Chicago Style brings another set of rules entirely to the table. Their in-text citation requires the author, publication date and page number, if applicable. Here, your paraphrased snippet would look like, “Dr. Funt believes that elephants have the ability to fabricate daydreams in their heads as well as pass judgment on others (Funt 2007, 179).”

This style guide uses a bibliography in place of a Works Cited or Reference List. Your Bibliography entry should follow this format:

Last name, First name. Title of Book. Place of publication: Publisher, Year of publication.

In Chicago, it would look like:

Funt, Elle A. Do Elephants Daydream? And Other Questions About the Animal Kingdom. Mogadishu: Zootopia Press, 2007.

Additional References

Note that depending on your boss or professor, you may be asked to create footnotes or endnotes as well as in-text citations and a reference page:

  • Footnotes are complete citations throughout the paper, at the bottom of the paper, where a reader could trace a source completely without having to flip to the back of your paper.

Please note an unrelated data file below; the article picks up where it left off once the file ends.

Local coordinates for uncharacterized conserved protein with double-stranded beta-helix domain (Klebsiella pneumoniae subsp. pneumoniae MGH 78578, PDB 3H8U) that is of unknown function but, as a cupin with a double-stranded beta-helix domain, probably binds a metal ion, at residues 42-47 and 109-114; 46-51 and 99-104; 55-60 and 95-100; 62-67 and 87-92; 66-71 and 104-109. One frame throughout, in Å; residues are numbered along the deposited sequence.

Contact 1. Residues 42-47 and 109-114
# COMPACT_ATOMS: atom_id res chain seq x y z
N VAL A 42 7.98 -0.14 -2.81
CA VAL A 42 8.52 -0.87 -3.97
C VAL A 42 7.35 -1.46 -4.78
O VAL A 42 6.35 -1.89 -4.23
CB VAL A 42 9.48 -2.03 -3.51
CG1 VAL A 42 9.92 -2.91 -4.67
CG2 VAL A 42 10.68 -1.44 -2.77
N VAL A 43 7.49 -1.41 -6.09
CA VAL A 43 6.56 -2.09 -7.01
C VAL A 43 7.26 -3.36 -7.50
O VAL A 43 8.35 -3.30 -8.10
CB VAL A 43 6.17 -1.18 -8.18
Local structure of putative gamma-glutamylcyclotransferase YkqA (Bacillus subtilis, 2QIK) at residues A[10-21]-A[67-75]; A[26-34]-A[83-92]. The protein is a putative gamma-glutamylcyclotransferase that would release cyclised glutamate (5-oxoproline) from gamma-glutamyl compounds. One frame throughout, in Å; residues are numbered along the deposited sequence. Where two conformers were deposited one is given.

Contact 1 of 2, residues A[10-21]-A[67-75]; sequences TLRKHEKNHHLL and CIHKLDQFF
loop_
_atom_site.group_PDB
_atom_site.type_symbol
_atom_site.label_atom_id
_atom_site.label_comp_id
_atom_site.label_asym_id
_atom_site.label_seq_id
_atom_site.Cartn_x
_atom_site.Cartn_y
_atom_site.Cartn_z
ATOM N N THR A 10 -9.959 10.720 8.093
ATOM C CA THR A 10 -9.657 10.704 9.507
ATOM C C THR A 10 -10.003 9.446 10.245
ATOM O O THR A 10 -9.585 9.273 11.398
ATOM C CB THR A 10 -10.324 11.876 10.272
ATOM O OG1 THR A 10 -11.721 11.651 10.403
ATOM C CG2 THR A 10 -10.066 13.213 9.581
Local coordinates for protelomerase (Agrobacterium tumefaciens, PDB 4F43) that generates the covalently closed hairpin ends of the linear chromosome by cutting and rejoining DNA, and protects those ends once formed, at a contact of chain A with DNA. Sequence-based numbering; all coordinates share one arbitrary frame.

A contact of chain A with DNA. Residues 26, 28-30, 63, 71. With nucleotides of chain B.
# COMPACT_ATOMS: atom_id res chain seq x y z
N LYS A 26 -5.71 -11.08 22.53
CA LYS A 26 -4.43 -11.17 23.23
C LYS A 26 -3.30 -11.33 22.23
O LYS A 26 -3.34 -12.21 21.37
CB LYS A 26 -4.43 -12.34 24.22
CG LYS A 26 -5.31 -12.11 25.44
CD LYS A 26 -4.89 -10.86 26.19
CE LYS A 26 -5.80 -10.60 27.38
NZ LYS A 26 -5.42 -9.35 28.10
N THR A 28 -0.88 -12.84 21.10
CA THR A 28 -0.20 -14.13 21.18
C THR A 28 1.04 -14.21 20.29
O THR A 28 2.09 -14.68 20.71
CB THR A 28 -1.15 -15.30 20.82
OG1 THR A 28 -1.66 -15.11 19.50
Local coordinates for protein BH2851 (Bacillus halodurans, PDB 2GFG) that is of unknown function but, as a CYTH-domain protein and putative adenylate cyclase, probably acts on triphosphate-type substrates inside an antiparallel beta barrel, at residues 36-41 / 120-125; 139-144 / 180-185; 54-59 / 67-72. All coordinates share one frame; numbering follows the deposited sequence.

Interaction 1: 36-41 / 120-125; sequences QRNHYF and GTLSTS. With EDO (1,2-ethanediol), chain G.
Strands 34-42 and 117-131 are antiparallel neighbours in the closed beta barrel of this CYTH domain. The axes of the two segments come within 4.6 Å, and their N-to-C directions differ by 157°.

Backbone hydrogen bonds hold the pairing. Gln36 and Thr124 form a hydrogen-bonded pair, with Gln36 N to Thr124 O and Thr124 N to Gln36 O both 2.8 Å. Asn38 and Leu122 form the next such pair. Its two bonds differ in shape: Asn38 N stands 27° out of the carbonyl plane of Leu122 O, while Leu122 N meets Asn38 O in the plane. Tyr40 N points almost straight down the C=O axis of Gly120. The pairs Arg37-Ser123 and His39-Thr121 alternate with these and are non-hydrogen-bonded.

• Endnotes come at the back of the paper, but they are different from bibliographies or works cited. The latter is a list of all the sources you used researching your paper, whether you’ve specifically cited them or not. The former is a list of the citations you used in-text throughout the paper, both paraphrased text and direct quotes, gathered all in one place.

Be aware of the difference if asked to use these in addition to in-text citations and reference pages.

Plagiarism Prevention Resources

Once again, plagiarism is not a simple matter of slaps on the wrist and a poor grade or two. It is a serious offense that can stay with you throughout life, especially if you get expelled or fired due to it. To avoid unintentional theft and consequences, it’s smart to use a plagiarism checker.

You can use your university writing center as a helpful resource. However, if you want an easy and convenient tool you can access any time, online, without needing to speak to anyone, try Quetext on for size. Our plagiarism checker will help ensure you don’t accidentally commit intellectual property theft by identifying any instances of plagiarism before you commit them. Next, you can use the citation generator to quickly make up for any citations you missed.

Cover all your bases before submitting any written work, so you can always show up as the best version of yourself, inside the classroom and everywhere else.